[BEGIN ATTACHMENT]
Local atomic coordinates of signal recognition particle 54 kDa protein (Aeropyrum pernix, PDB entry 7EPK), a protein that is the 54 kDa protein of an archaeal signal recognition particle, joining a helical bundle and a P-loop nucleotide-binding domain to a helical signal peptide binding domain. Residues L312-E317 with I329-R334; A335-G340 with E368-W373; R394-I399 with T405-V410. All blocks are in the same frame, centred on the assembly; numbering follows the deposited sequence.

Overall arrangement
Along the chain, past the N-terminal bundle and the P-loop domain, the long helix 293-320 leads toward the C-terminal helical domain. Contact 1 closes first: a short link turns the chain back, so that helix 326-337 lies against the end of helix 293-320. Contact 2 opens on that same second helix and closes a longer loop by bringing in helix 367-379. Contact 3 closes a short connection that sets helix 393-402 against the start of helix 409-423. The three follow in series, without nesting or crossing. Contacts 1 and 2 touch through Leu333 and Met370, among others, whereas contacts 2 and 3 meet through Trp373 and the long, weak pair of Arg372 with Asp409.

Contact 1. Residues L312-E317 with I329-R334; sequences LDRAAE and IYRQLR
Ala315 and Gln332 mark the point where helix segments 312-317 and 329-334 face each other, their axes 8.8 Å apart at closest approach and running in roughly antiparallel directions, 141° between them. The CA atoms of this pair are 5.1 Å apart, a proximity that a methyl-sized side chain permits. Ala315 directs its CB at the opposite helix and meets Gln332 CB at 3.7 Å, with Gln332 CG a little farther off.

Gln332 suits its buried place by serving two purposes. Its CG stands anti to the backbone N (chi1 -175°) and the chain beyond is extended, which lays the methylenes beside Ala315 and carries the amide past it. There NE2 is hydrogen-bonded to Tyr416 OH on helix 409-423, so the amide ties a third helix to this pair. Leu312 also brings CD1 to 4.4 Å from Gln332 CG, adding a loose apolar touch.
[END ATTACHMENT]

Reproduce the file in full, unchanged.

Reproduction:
Local atomic coordinates of signal recognition particle 54 kDa protein (Aeropyrum pernix, PDB entry 7EPK), a protein that is the 54 kDa protein of an archaeal signal recognition particle, joining a helical bundle and a P-loop nucleotide-binding domain to a helical signal peptide binding domain. Residues L312-E317 with I329-R334; A335-G340 with E368-W373; R394-I399 with T405-V410. All blocks are in the same frame, centred on the assembly; numbering follows the deposited sequence.

Overall arrangement
Along the chain, past the N-terminal bundle and the P-loop domain, the long helix 293-320 leads toward the C-terminal helical domain. Contact 1 closes first: a short link turns the chain back, so that helix 326-337 lies against the end of helix 293-320. Contact 2 opens on that same second helix and closes a longer loop by bringing in helix 367-379. Contact 3 closes a short connection that sets helix 393-402 against the start of helix 409-423. The three follow in series, without nesting or crossing. Contacts 1 and 2 touch through Leu333 and Met370, among others, whereas contacts 2 and 3 meet through Trp373 and the long, weak pair of Arg372 with Asp409.

Contact 1. Residues L312-E317 with I329-R334; sequences LDRAAE and IYRQLR
Ala315 and Gln332 mark the point where helix segments 312-317 and 329-334 face each other, their axes 8.8 Å apart at closest approach and running in roughly antiparallel directions, 141° between them. The CA atoms of this pair are 5.1 Å apart, a proximity that a methyl-sized side chain permits. Ala315 directs its CB at the opposite helix and meets Gln332 CB at 3.7 Å, with Gln332 CG a little farther off.

Gln332 suits its buried place by serving two purposes. Its CG stands anti to the backbone N (chi1 -175°) and the chain beyond is extended, which lays the methylenes beside Ala315 and carries the amide past it. There NE2 is hydrogen-bonded to Tyr416 OH on helix 409-423, so the amide ties a third helix to this pair. Leu312 also brings CD1 to 4.4 Å from Gln332 CG, adding a loose apolar touch.